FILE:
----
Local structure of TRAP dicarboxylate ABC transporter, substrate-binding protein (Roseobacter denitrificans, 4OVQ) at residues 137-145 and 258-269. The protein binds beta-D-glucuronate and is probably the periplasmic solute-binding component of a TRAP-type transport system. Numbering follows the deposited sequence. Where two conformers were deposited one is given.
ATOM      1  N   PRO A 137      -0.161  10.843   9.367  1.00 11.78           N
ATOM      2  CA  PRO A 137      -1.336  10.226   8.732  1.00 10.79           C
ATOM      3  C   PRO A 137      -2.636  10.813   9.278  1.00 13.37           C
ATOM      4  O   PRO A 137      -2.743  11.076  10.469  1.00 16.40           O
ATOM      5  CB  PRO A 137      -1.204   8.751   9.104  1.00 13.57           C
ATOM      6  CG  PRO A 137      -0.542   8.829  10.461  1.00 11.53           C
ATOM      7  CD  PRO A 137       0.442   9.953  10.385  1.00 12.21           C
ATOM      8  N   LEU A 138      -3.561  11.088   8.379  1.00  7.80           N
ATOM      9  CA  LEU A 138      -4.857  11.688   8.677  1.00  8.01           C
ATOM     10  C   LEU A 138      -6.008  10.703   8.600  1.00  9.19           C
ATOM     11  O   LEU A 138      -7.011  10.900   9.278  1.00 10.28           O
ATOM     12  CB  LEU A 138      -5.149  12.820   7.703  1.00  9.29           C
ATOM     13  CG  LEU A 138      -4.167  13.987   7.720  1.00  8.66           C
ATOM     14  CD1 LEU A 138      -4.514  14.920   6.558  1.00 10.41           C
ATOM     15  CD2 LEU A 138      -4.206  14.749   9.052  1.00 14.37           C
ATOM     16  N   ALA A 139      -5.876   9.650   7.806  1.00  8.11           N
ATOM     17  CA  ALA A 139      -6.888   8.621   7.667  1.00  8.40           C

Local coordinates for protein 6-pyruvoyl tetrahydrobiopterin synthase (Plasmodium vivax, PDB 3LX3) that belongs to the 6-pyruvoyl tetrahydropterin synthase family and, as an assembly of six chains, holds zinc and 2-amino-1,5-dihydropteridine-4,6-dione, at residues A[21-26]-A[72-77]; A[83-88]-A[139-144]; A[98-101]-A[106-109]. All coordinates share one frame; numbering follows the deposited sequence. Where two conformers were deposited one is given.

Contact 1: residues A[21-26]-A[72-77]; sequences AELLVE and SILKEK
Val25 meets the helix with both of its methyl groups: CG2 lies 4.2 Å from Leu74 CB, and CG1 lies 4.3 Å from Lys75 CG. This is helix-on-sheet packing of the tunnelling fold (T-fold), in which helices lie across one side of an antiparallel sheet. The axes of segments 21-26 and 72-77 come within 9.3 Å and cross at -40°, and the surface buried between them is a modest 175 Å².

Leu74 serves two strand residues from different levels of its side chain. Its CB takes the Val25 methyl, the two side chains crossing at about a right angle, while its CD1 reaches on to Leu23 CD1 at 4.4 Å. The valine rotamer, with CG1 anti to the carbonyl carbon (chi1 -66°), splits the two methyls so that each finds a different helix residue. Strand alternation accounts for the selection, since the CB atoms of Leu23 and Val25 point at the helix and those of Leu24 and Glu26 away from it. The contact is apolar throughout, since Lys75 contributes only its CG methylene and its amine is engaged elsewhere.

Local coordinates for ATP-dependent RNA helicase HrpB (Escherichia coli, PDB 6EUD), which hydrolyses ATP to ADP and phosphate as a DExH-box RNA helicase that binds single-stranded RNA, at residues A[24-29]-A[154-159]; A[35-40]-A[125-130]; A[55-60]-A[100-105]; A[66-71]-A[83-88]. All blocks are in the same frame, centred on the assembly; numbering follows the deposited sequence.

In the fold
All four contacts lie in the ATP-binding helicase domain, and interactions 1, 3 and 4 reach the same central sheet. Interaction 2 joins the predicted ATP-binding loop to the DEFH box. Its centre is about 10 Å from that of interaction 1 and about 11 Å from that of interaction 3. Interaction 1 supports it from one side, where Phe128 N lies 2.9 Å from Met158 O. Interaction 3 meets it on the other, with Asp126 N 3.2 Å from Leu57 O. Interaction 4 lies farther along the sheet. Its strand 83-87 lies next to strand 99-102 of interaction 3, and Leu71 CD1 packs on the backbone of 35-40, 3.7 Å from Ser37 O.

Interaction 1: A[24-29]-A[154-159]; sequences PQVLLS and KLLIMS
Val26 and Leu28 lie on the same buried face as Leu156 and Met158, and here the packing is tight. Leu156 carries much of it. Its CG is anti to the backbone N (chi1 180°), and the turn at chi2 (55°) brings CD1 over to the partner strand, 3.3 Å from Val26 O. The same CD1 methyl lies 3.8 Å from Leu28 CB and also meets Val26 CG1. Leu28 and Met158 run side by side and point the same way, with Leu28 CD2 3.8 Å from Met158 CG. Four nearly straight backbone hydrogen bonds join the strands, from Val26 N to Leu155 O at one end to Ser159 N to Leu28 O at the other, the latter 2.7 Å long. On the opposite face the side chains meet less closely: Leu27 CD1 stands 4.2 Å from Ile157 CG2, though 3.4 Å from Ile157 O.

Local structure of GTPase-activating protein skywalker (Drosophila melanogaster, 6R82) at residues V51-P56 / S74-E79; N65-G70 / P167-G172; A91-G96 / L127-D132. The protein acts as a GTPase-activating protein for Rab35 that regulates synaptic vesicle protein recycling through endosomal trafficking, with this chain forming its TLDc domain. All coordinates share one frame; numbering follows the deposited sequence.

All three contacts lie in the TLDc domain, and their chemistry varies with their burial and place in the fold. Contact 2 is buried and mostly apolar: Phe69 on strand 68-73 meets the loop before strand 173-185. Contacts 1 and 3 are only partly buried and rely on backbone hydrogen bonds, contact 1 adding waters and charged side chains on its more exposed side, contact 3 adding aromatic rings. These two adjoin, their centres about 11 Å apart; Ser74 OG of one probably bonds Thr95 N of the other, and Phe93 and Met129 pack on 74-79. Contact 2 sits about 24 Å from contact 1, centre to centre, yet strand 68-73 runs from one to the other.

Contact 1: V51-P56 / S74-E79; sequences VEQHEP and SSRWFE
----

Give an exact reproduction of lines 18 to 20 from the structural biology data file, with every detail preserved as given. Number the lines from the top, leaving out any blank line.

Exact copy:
ATOM     17  CA  ALA A 139      -6.888   8.621   7.667  1.00  8.40           C

Local coordinates for protein 6-pyruvoyl tetrahydrobiopterin synthase (Plasmodium vivax, PDB 3LX3) that belongs to the 6-pyruvoyl tetrahydropterin synthase family and, as an assembly of six chains, holds zinc and 2-amino-1,5-dihydropteridine-4,6-dione, at residues A[21-26]-A[72-77]; A[83-88]-A[139-144]; A[98-101]-A[106-109]. All coordinates share one frame; numbering follows the deposited sequence. Where two conformers were deposited one is given.

Contact 1: residues A[21-26]-A[72-77]; sequences AELLVE and SILKEK